Slack has become quite a thing in the two years the workplace messaging and collaboration platform has been around. With more than a million users a day and an estimated valuation of $2.8 billion, lots of cool kids are using the somewhat-addictive communication tool instead of email at work. But Slack isn't just for internal teams--you can use it with customers, too. That's according to Aaron Glazer, CEO of mobile marketing and optimization startup Taplytics which has replaced its entire customer support infrastructure with Slack. Here's his advice on how you can use it with customers, too.
1. Set up a private channel for every customer.
Slack is ideal if you're a B2B company and engage with more than one person within your customer's organization. Invite all those people into a private channel where they can instantly see the log of every conversation happening between you and them. "Every conversation becomes a little bit more familiar and a little bit more real like two people talking to each other versus just an email or a support ticket," he says.
2. Pick a quarterback.
This person on your team is a main point of contact who makes sure there's always someone around to answer a question. "Within a Slack channel you may have ten or fifteen people in there, but it's hard to know exactly who that main point of contact is," he says. "So we use the topic to always make sure that customers know who their main point of contact is within a channel."
3. Set ground rules.
With traditional email support customers are conditioned to wait for confirmation emails letting them know where in your pipeline their support request is situated. In other words, they're accustomed to support being a slow process.
There's a different expectation of immediacy with real-time communication, so it's crucial your employees and your customers understand how quickly you have committed to respond. And then do it. "Unless you're really committing to responding to every channel within a very short period of time, or you're able to set specific ground rules about when people are going to be available on the channel and stick to them, you're not really able to keep that customer's experience high," he says.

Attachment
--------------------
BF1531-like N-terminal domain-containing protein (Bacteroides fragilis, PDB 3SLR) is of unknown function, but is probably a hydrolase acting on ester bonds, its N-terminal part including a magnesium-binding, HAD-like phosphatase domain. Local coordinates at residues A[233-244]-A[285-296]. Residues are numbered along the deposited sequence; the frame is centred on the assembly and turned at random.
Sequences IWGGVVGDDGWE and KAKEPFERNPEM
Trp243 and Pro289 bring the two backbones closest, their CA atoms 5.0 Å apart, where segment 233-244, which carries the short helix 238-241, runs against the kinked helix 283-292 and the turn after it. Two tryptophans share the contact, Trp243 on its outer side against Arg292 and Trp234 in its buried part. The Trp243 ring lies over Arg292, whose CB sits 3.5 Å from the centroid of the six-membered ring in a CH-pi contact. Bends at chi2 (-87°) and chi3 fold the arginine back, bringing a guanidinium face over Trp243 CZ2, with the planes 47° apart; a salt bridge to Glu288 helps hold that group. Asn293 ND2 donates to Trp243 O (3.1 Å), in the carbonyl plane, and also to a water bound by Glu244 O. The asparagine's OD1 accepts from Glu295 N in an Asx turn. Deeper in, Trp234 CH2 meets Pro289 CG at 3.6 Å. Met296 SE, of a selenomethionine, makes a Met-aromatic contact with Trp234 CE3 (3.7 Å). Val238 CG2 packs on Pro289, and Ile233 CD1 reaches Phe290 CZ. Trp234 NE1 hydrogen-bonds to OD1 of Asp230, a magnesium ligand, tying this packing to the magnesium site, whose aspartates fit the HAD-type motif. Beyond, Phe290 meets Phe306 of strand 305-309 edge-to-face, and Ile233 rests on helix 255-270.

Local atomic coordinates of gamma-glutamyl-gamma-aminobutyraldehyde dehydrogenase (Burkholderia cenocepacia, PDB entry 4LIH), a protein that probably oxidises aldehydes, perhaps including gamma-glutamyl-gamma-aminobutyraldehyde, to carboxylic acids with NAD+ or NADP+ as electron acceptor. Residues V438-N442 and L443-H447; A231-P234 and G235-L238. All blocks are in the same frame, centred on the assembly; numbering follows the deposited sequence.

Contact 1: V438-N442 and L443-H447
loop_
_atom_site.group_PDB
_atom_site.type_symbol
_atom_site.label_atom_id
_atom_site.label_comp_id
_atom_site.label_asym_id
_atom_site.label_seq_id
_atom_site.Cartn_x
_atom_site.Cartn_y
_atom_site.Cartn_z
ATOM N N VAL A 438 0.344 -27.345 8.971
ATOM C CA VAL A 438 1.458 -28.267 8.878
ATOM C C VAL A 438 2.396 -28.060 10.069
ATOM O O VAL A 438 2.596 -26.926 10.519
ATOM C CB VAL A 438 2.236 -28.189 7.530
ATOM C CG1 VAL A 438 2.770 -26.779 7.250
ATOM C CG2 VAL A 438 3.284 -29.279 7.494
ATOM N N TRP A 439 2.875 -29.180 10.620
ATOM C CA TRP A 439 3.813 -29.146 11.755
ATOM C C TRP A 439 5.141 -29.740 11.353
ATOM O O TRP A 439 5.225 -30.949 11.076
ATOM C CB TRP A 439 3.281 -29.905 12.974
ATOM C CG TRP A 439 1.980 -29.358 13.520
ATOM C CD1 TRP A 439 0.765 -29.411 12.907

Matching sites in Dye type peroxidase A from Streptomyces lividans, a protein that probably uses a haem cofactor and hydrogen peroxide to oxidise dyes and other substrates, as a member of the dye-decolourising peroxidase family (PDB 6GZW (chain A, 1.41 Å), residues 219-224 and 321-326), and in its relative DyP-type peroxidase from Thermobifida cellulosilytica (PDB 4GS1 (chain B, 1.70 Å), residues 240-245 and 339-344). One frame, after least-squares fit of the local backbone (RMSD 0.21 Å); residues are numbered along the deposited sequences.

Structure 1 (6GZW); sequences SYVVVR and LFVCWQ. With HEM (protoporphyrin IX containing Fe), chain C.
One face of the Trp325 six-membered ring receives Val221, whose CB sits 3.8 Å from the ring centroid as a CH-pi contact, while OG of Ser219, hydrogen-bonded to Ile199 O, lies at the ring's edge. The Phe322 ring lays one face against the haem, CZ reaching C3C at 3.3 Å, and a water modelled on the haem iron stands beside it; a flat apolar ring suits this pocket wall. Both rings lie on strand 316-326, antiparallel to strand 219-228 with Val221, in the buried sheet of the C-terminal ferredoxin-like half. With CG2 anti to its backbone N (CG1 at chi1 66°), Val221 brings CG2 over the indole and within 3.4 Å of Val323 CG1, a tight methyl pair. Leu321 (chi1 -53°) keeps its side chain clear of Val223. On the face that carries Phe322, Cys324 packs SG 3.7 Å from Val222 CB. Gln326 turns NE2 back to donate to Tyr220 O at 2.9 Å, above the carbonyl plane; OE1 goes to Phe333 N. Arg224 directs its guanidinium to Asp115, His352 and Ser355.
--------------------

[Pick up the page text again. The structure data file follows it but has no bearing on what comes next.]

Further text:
4. Use it as a forum.
While Slack is great for communication between two companies, you can also use it with individual consumers, but as a community tool that can replace the forums on your website. "It actually starts to get people answering questions for other people," he says.
5. Only use Slack if fast response time is your priority.
Real-time communication amplifies everything you do so Slack is ideal for companies that can respond quickly. "If you are slow at responding and overloaded with support requests that you can't handle, this will amplify that," he says. "People will just be more annoyed with slower response times and slower service."
6. Watch out for things that aren't made for work.
Slack is heavy into integrations so make sure you turn on filters to weed out things like unprofessional or inappropriate animated GIFs that people like to use online.
7. Don't be stingy with accounts.
Invite as many people as possible from your customer team, and not just key contacts. "It's really about relationship building," he says. "The more people you add, the more people are interacting and the greater relationship you're building between your company and theirs."